Newly released data from the Copernicus Climate Change Service (C3S) has revealed that June was the hottest month ever recorded on Earth.
Average temperatures were found to be over 2°C above normal, according to data released today and approximately 1°C more than the previous record set in June 1999.
Soaring temperatures worldwide have included Europe facing extreme heatwaves this summer. Countries including France, Germany, Spain, Switzerland, and Portugal are currently experiencing uncommonly high temperatures and record-breaking heatwaves that are having devastating consequences.
“Although local temperatures may have been lower or higher than those forecast, our data show that the temperatures over the southwestern region of Europe during the last week of June were unusually high,” said Jean-Noël Thépaut, Head of C3S. “Although this was exceptional, we are likely to see more of these events in the future due to climate change.”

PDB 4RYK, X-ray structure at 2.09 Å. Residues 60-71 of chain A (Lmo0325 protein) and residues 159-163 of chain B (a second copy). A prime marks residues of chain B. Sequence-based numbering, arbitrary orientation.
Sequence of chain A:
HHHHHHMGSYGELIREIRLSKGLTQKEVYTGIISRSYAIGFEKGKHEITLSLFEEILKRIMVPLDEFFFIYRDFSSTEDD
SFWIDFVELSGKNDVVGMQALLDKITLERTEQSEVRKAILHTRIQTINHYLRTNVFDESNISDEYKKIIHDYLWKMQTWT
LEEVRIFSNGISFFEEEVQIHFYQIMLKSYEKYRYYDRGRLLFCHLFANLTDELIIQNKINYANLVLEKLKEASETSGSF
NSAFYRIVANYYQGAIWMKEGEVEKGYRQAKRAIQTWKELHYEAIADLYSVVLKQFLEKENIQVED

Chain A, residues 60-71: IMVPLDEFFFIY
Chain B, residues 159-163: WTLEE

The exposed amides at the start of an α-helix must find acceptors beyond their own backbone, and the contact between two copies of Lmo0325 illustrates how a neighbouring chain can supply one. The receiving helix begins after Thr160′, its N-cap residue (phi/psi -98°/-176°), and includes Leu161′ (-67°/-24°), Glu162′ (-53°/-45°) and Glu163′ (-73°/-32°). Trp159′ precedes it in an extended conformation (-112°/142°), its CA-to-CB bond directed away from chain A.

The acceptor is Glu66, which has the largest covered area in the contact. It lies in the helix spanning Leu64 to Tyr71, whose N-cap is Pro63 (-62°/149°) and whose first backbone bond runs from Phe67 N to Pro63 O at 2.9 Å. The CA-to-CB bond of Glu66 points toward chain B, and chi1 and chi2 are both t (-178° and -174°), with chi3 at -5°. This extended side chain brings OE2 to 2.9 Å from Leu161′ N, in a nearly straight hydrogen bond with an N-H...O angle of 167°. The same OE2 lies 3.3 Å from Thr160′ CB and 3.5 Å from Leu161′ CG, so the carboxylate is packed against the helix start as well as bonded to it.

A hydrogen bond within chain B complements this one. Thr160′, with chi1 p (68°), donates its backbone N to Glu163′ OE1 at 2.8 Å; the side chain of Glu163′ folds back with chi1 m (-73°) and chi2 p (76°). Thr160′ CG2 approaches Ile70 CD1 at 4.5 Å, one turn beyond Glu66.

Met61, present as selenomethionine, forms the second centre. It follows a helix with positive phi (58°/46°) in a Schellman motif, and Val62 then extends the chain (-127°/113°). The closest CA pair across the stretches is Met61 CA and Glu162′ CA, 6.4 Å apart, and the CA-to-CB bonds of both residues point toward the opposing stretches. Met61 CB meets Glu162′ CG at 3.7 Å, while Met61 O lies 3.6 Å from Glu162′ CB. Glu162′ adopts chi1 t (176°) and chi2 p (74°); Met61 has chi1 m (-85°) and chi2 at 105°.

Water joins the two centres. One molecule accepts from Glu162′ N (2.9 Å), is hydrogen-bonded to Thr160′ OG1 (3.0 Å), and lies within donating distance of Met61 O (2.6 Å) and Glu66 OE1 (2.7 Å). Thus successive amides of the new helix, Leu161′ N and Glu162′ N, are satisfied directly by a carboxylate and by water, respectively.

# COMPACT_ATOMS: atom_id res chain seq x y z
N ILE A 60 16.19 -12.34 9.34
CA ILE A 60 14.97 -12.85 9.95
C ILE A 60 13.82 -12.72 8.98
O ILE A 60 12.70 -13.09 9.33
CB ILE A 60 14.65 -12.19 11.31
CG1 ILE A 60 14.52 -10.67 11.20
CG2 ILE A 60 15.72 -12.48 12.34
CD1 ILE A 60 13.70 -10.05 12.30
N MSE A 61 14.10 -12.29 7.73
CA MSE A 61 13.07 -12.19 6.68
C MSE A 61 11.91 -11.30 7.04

Average June temperatures (°C) for Europe (top) and globally (bottom) from 1979 to 2019, shown as differences from long-term average values for 1981 to 2010. June 2019 is highlighted. Data source: ERA5 (credit: ECMWF, Copernicus Climate Change Service).